The Dodgers have had pitcher injury problems before. And if it happens again this year, it threatens to turn perhaps their biggest strength into a possible weakness.
4. Are young pitchers ready?
In the event the Dodgers do suffer losses in their rotation, they will be banking on a group of young arms to pick up the slack.
Ryan Pepiot is already on the opening day roster as Gonsolin’s replacement. Fellow top prospects Michael Grove and Gavin Stone are headlining the organization’s triple-A rotation. And former first-round pick Bobby Miller could be on track for a MLB debut this season as well.
It’s something of a gamble, the club entrusting unproven — albeit highly touted — young pitchers to comprise almost all of their rotation depth.
But it’s a choice the team hopes will pay dividends, not only this year but for the long-term future as well.
5. Is a closer necessary for the bullpen?
The one thing the Dodgers haven’t picked yet: a closer.
Manager Dave Roberts said he was comfortable entering the season without a designated ninth-inning guy. President of baseball operations Andrew Friedman had echoed the same.
The Dodgers aren’t short on candidates. Evan Phillips emerged as one of the majors’ better relievers last year. Alex Vesia, Brusdar Graterol and (when he’s healthy) Daniel Hudson are logical candidates as well.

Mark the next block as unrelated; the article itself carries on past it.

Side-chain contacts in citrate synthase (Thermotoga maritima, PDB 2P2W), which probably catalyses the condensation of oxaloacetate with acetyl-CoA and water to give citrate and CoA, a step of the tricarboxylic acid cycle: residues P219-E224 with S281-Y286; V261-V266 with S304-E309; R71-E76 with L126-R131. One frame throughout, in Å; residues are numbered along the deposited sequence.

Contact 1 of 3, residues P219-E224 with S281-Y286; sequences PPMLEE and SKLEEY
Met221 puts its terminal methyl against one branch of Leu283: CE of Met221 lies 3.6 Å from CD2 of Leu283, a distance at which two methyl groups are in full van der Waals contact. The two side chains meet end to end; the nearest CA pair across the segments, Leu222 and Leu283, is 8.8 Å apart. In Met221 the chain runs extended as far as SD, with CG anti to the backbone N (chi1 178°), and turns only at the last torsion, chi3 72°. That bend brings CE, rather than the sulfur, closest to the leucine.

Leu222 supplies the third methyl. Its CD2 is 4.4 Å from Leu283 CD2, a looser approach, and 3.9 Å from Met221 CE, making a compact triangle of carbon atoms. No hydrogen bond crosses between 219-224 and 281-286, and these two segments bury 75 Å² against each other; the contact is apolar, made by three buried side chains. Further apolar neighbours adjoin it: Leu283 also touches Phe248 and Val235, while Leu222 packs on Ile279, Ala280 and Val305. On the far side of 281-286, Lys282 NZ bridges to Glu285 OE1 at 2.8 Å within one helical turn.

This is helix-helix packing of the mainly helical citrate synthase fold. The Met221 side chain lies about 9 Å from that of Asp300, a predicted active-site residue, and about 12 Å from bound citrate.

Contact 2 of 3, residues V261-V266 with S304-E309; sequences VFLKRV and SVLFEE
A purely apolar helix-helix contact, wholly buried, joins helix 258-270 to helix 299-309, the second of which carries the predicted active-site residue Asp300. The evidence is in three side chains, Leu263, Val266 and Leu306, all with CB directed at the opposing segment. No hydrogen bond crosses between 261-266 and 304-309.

For now, though, the Dodgers will implement closer by committee. It could be Evan Phillips on nights a more important moment fails to arise earlier. It could be Vesia or Graterol if a string of left- or right-handed hitters, respectively, are due up at the end of a game.
Eventually, Roberts has indicated, the Dodgers might become open to picking one man for save situations. In the meantime, though, the team will mix and match its relief depth to end games early in the season.
6. Is a big trade coming?
Going into opening day, it’s difficult to feel as though the Dodgers aren’t a piece or two short of being a true contender — especially after the major offseason upgrades fellow title contenders such as the San Diego Padres, Philadelphia Phillies and New York Mets made this winter.
The team could use a high-end shortstop or a more dynamic bat in the outfield or another frontline starter to protect against injuries or underperformance.
And even at this point, it’s easy to see trade targets for all those holes emerging before the midseason trade deadline.
Maybe the Milwaukee Brewers will drop out of contention and try to flip Corbin Burnes and/or Willy Adames. Perhaps the Pittsburgh Pirates will finally give in to Bryan Reynolds’ trade request. It’s possible another unforeseen name emerges over the coming months, the kind of impact addition that could alter the fabric of the Dodgers’ season.
Friedman hasn’t been afraid to take such swings before, particularly in seasons (i.e. 2018 and 2021) the Dodgers weren’t running away with an NL West title.
It’s easy to envision the team being back in that position this season — off to a good start, but lacking the firepower of an obvious title favorite.
If they are, and the right trade targets emerge, the Dodgers might have to decide whether it’s time to leverage their highly ranked farm system again for a blockbuster deal.
This story originally appeared in Los Angeles Times.
Source: Yahoo Sports